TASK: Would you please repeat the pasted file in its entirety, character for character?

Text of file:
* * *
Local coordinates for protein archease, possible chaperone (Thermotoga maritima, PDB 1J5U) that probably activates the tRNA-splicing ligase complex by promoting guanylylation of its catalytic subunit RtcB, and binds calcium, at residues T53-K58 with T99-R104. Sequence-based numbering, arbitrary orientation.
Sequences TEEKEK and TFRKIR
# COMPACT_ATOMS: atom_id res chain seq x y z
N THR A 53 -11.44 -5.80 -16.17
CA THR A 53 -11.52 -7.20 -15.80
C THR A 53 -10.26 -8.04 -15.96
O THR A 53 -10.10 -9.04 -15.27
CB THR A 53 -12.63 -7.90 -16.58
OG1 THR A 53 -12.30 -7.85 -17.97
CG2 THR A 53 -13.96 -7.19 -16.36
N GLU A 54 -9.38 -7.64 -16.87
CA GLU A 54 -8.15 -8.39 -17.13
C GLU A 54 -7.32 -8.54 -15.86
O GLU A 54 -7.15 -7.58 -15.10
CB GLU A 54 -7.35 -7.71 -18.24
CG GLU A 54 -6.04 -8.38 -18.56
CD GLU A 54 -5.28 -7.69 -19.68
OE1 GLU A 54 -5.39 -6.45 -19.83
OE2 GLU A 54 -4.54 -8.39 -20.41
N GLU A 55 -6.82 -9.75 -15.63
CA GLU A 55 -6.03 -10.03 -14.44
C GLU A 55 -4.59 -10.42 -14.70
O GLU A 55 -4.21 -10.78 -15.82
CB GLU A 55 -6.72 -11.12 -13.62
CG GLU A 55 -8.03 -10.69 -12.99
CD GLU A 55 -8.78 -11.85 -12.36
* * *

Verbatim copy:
Local coordinates for protein archease, possible chaperone (Thermotoga maritima, PDB 1J5U) that probably activates the tRNA-splicing ligase complex by promoting guanylylation of its catalytic subunit RtcB, and binds calcium, at residues T53-K58 with T99-R104. Sequence-based numbering, arbitrary orientation.
Sequences TEEKEK and TFRKIR
# COMPACT_ATOMS: atom_id res chain seq x y z
N THR A 53 -11.44 -5.80 -16.17
CA THR A 53 -11.52 -7.20 -15.80
C THR A 53 -10.26 -8.04 -15.96
O THR A 53 -10.10 -9.04 -15.27
CB THR A 53 -12.63 -7.90 -16.58
OG1 THR A 53 -12.30 -7.85 -17.97
CG2 THR A 53 -13.96 -7.19 -16.36
N GLU A 54 -9.38 -7.64 -16.87
CA GLU A 54 -8.15 -8.39 -17.13
C GLU A 54 -7.32 -8.54 -15.86
O GLU A 54 -7.15 -7.58 -15.10
CB GLU A 54 -7.35 -7.71 -18.24
CG GLU A 54 -6.04 -8.38 -18.56
CD GLU A 54 -5.28 -7.69 -19.68
OE1 GLU A 54 -5.39 -6.45 -19.83
OE2 GLU A 54 -4.54 -8.39 -20.41
N GLU A 55 -6.82 -9.75 -15.63
CA GLU A 55 -6.03 -10.03 -14.44
C GLU A 55 -4.59 -10.42 -14.70
O GLU A 55 -4.21 -10.78 -15.82
CB GLU A 55 -6.72 -11.12 -13.62
CG GLU A 55 -8.03 -10.69 -12.99
CD GLU A 55 -8.78 -11.85 -12.36